DB Live: Lloyds lifted; Shell; BT; Aberdeen hotel liquidation
7pm: BBC social media rules
BBC staff have been ordered to restrict their output on social media under new rules aimed at stamping out personal comments on politics and public policy.
4.30pm: FTSE flat
The FTSE 100 closed more or less where it began, just 1.05 points up at 5,581.75.
1pm: Hotel in liquidation
The company behind the 100-bed Hilton Garden Inn in Aberdeen, St Andrew Street Hotel Company, has appointed Blair Nimmo and Geoff Jacobs of KPMG as joint liquidators.
The hotel was struggling because of the downturn in the oil and gas industry. The pandemic has exacerbated oversupply of hotel accommodation.
The hotel closed in March 2020 when Covid-19 lockdown measures were introduced in the UK. The directors were unable to secure new funding and placed the company in liquidation. Thirty-four staff who have been on furlough have been made redundant.
8am: London opens flat
The FTSE 100 was unmoved at the open at 5,583.06, up just 0.26 of a point, as investors paused following yesterday’s rout.
7am: Lloyds benefits from homes surge
A surge in lending to homebuyers helped Lloyds Banking Group beat third quarter profit forecasts as it also lowered its provisions for expected bad loans due to the pandemic.
The bank, which owns Bank of Scotland, ScottishWidows and Halifax, reported pre-tax profits of £1 billion for the July-September period, almost double analysts’ expectations of £588 million.
It cashed in on pent-up demand from homebuyers, booking new mortgage lending of £3.5bn, after receiving the biggest surge in quarterly applications since the financial crash in 2008.
The bank noted that bad loans were lower than forecast and set aside a further £301m to cover expected customer loan defaults.
Following the appointment of Robin Budenberg to the board on 1 October, Lord Blackwell has confirmed that he will step down as chairman and resign on 1 January. Mr Budenberg will take over as group chairman and chair of its nomination and governance committee with effect from that date.
Shell beats forecasts
Oil giant raised its dividend by 4% quarter on quarter to 16.65 cents a share and reported a $177m profit on a current cost of supplies (CCS) basis, compared with a $18.4bn loss in the second quarter.
Adjusted earnings came in at $955m for the three months to the end of September, compared with a net profit of $4.77bn a year earlier, and $638m for the second quarter. Analysts had expected a profit of $594m.
Shell said the fall was due to lower oil prices and production volumes due to the global squeeze on demand.
Chief executive Ben van Beurden said: “Our decisive actions taken earlier in the year have solidified our operational and cash delivery.
“The strength of our performance gives us the confidence to lay out our strategic direction, resume dividend growth and to provide clarity on the cash allocation framework, with clear parameters to increase shareholder distributions.”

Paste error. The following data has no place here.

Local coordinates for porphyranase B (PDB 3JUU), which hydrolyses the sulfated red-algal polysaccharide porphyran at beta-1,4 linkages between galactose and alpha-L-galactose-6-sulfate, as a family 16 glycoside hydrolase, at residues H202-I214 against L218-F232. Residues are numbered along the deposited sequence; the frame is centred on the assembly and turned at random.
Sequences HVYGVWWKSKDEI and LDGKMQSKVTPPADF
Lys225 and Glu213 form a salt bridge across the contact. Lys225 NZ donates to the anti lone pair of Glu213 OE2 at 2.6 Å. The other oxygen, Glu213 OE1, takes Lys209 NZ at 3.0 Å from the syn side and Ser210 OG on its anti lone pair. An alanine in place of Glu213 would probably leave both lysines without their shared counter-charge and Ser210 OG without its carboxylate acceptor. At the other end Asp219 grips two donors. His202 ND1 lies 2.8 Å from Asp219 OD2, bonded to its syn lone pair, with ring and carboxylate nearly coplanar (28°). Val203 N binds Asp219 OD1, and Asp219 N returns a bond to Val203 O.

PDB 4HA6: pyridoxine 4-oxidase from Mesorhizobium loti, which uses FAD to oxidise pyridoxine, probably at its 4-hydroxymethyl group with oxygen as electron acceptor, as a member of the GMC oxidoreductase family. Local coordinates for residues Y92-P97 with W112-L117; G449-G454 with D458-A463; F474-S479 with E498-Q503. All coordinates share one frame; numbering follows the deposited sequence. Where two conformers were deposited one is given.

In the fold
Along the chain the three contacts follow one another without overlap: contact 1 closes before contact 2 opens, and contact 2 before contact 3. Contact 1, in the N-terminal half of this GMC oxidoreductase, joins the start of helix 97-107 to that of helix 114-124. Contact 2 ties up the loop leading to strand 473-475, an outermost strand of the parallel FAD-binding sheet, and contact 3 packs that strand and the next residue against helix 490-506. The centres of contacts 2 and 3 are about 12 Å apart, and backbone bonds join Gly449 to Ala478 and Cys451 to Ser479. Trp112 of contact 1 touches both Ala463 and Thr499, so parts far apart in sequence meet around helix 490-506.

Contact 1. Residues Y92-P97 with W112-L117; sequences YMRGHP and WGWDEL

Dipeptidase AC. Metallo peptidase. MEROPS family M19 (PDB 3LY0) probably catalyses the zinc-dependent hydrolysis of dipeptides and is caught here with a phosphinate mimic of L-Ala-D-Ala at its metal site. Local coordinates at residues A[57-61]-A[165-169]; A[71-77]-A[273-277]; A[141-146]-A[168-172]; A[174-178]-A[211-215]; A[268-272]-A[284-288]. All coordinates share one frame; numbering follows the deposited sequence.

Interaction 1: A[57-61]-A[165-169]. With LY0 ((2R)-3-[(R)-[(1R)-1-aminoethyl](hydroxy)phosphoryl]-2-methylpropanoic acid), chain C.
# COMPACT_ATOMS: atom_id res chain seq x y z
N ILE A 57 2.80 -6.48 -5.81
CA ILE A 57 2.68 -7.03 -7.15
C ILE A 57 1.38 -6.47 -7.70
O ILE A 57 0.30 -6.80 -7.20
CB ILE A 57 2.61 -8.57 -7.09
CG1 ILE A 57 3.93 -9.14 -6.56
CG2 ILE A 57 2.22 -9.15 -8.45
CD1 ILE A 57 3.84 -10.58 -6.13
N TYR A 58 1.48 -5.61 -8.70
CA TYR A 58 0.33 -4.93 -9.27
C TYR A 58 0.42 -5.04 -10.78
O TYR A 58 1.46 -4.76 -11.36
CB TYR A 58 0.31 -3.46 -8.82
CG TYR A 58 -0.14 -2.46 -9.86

BT raises earnings forecast
BT raised the lower limit of its earnings guidance for the year as it reported an 8% drop in revenue to £10.59 billion for the half year and a 5% fall in adjusted earnings to £3.72bn.
This was broadly in line with expectations, driven by the fall in revenue for BT Sports and partly offset by sports rights rebates and savings from the modernisation programme, leading to a 20% decline in reported before tax to £1bn.
It said the performance had given it confidence to raise the lower end of its earnings outlook for the year from £7.2bn to £7.3bn, with the upper end remaining at £7.5bn. It expects at least £7.9bn for the financial year ending in 2023.
The telecoms giant said growth will be driven by the continued recovery from COVID-19, sales of converged and growth products and the saving programme, offsetting legacy product declines.
The modernisation programme delivers £352m gross annualised savings at a cost of £163m.
The fibre rollout reached record levels in the quarter to 30 September, with a run rate of 40,000 premises per week, having passed 3.5m premises to date.
The consumer customer base for fibre jumped 60% compared to last year, with fixed and mobile convergence at 21.4%.
Its 5G-ready customer base now reaches one million people across 112 towns and cities.
Capital expenditure in the period rose 5% to £1.9bn to support fixed and mobile network investment.
The FTSE 100 index looks set to start fairly flat after big falls in the previous session.
Spread betting firm CMC Markets expects the blue-chip index to open around 5 points higher, after closing 146.19 points, or 2.4% lower on Wednesday at 5,582.82.
Overnight in New York, the Dow Jones Industrials Average plunged 943 points, or 3.4% – its biggest fall since June – while the broader S&P 500 index shed 3.5%, and the tech-laden Nasdaq Composite dropped 3.7%.
The falls by Asian markets were more modest, as the COVID-19 pandemic there is seen more under control, with Hong Kong’s Hang Seng index down 0.6%, and Japan’s Nikkei 225 index off 0.4%.
* First Minister Nicola Sturgeon will announce the levels of coronavirus restrictions to be placed on council areas.
* Trade union representatives will meet the Scottish Transport Secretary Michael Matheson this afternoon and will table proposals for defending jobs and the future of Scotland’s aviation sector.
* Startup Summit (day two)
Today’s top Daily Business headlines